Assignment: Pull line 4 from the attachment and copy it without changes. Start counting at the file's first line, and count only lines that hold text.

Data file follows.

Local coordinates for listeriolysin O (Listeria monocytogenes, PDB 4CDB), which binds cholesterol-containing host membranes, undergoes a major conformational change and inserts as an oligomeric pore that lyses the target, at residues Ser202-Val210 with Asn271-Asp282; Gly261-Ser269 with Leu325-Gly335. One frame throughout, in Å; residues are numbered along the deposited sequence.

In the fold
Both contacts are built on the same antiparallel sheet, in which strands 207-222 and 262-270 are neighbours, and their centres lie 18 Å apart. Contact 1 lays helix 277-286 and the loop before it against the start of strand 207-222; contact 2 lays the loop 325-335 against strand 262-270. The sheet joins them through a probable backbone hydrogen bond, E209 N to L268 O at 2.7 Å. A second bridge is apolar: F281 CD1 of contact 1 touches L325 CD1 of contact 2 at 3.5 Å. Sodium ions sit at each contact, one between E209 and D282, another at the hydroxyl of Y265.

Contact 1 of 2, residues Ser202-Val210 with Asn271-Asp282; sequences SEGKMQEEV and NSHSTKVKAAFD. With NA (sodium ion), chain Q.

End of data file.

Contact 1 of 2, residues Ser202-Val210 with Asn271-Asp282; sequences SEGKMQEEV and NSHSTKVKAAFD. With NA (sodium ion), chain Q.